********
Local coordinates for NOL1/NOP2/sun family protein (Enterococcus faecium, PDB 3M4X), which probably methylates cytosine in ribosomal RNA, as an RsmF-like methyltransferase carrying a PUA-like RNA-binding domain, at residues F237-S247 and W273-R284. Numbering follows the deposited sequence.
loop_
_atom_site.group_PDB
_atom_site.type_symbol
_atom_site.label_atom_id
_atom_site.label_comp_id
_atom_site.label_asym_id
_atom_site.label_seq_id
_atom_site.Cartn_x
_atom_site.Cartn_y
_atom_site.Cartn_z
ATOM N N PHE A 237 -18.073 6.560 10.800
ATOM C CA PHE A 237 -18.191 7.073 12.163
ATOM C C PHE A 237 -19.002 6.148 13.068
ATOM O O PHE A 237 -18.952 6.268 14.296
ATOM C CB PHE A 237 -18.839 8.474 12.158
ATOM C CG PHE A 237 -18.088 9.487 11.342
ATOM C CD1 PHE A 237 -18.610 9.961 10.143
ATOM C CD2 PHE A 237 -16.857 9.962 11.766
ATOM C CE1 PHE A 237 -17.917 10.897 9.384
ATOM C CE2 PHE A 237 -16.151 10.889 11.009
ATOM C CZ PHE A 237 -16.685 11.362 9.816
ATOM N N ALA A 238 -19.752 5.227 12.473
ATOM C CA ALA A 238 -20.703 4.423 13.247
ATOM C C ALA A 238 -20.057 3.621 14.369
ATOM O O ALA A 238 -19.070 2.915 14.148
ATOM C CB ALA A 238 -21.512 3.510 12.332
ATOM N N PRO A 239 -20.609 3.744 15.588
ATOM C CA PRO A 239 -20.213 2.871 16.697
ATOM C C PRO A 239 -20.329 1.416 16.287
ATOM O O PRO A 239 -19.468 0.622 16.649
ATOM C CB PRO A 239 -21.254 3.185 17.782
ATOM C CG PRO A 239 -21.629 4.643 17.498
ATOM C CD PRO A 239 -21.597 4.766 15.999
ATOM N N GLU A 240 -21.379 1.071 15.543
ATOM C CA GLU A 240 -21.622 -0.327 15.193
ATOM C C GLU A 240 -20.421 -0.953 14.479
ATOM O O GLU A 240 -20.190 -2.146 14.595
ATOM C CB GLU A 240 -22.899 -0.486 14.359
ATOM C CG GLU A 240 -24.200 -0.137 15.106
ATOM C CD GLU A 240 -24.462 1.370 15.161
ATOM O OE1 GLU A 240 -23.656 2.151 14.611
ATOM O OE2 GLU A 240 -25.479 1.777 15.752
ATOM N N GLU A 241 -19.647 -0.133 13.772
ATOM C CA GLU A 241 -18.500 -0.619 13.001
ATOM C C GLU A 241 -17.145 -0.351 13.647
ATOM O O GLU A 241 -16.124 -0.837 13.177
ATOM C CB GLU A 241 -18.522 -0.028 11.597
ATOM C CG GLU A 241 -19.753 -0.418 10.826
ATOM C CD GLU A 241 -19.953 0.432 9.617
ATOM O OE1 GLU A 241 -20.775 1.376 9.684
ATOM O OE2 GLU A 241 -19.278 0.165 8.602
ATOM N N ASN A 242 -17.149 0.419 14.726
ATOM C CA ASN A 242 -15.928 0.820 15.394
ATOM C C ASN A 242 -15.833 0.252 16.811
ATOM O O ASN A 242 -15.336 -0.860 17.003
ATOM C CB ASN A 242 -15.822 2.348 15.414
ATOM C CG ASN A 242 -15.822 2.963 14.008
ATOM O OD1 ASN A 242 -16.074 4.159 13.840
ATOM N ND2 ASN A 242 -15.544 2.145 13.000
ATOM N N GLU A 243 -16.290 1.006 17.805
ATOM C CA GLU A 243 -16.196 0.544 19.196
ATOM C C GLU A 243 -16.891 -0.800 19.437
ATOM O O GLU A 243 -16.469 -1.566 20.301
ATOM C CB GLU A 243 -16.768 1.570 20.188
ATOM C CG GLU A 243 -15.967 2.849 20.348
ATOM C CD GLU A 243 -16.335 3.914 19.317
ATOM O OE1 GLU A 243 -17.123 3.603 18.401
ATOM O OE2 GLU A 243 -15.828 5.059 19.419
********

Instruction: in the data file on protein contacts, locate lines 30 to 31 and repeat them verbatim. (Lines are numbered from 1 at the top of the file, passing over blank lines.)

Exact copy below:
ATOM C C PRO A 239 -20.329 1.416 16.287
ATOM O O PRO A 239 -19.468 0.622 16.649